The study presents a new approach for aggregating stands for harvest in strategic forest planning. In fragmented landscapes this could benefit nature conservation as well as reduce costs. The approach is built on the idea of minimizing the outside perimeter of contiguous harvest areas. The formulation allows for the use of exact solution methods such as mixed integer programming. The method was tested in a landscape consisting of 2821 stands. The application showed that large and compact harvest areas were created with limited sacrifice of financial value. The mixed integer programs were in most cases solved within a couple of hours. The method needs to be tested on different landscapes with different degrees of fragmentation. It is also necessary to evaluate the long term consequences of the large clear cuts that appear to be a consequence of this problem formulation.
  • Öhman, SLU, Department of Forest Resource Management, SE-901 83 Umeå, Sweden ORCID ID:E-mail: karin.ohman@srh.slu.se (email)
  • Eriksson, SLU, Department of Forest Resource Management, SE-901 83 Umeå, Sweden ORCID ID:E-mail:
article id 167, category Research article
Berit H. Lindstad & Birger Solberg. (2010). Assessing national compliance with international forest policy processes – the role of subjective judgments. Silva Fennica vol. 44 no. 1 article id 167. https://doi.org/10.14214/sf.167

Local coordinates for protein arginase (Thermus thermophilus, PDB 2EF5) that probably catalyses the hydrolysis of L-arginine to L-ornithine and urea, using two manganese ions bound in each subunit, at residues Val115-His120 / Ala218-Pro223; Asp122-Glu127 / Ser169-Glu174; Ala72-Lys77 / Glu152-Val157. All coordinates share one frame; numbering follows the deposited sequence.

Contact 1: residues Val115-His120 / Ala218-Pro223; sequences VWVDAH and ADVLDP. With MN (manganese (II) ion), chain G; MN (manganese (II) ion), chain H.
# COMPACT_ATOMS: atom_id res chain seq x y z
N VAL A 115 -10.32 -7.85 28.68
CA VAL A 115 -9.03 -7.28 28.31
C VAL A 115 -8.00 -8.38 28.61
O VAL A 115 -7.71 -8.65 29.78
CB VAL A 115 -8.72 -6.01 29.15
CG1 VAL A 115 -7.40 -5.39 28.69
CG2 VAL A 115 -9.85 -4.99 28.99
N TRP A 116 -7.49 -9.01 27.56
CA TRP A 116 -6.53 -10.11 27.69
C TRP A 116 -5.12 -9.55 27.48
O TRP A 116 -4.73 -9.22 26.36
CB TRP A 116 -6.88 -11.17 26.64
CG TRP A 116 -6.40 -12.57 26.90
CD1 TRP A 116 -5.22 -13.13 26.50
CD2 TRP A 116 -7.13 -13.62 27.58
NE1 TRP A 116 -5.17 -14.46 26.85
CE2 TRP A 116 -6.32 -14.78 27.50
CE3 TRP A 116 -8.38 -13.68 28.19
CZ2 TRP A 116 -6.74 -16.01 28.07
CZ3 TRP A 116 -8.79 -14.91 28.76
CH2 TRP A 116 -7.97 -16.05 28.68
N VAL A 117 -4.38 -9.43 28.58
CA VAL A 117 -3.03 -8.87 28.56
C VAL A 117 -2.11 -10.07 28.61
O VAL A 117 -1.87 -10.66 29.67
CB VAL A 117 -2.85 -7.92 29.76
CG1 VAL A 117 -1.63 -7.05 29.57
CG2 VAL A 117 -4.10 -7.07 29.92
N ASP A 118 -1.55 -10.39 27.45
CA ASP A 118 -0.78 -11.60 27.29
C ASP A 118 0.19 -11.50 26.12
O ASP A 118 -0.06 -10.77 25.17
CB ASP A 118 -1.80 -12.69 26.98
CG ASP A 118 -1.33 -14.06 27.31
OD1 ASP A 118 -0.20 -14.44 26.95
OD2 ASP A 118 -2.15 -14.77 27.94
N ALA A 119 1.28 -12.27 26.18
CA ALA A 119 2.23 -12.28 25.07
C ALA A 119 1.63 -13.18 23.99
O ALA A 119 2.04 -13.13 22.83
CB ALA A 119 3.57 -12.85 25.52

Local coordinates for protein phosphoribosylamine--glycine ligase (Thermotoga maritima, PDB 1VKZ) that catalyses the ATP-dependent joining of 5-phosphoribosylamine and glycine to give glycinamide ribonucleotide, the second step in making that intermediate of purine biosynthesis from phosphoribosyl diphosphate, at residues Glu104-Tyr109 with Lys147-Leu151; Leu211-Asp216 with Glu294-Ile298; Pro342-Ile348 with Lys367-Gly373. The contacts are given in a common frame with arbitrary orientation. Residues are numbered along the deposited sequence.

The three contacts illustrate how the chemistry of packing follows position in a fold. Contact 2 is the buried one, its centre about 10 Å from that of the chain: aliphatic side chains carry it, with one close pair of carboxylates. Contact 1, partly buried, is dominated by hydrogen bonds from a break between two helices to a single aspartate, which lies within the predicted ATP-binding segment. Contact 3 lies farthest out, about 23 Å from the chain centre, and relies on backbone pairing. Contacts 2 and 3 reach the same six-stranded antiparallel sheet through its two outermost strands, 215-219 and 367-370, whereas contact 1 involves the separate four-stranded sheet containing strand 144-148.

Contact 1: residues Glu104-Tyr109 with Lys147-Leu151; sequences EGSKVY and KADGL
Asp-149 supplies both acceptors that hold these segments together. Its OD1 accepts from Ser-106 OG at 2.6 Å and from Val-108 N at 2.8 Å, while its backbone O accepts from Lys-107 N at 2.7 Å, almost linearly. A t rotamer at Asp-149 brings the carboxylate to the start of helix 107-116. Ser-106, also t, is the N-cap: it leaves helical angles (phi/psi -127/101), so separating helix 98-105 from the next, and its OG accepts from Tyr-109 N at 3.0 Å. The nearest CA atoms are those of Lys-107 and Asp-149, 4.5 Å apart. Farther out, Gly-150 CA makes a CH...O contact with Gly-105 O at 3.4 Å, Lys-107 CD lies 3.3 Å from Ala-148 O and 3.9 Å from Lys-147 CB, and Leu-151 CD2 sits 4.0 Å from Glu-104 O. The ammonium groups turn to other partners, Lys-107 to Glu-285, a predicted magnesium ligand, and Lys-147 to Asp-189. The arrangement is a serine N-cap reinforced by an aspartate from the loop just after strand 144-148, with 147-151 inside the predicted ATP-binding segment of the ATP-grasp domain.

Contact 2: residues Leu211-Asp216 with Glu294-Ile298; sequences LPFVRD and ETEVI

Several international policy processes with sustainable forest management (SFM) as a common goal have emerged during the past two decades. Based on an empirical study from Norway, this paper analyses the role of subjective judgments in assessing national compliance with three international forest policy processes, and the implications for determination of the effects of these processes. The Expanded Programme of Work on Forest Biological Diversity, the Ministerial Conference on the Protection of Forests in Europe and the United Nations Forum on Forests, including its predecessors, collectively provide more than 600 recommendations for SFM. While it is nothing new that SFM encompasses value questions, this paper is a systematic review of where in a process of assessing national compliance the role of judgments is most profound. The paper shows that the multiple objectives of the forest recommendations, references to national circumstances and provisions for stakeholder involvement lead to differing opinions about the degree of conformity between international recommendations and national situation, i.e. compliance. These differing opinions mean different prospects for the international processes to have effects, because only implementation, or active responses to international recommendations, constitutes effects. The roles of judgments and values are recommended topics for further investigation. Factors influencing how compliance is assessed, and consequently the degree to which implementation is deemed necessary, require specific attention. Due consideration to substantive and methodological choices in determining national changes and in separation of other sources of influence will provide a better basis for informed discussion of compliance with and effects of international forest-related policy processes.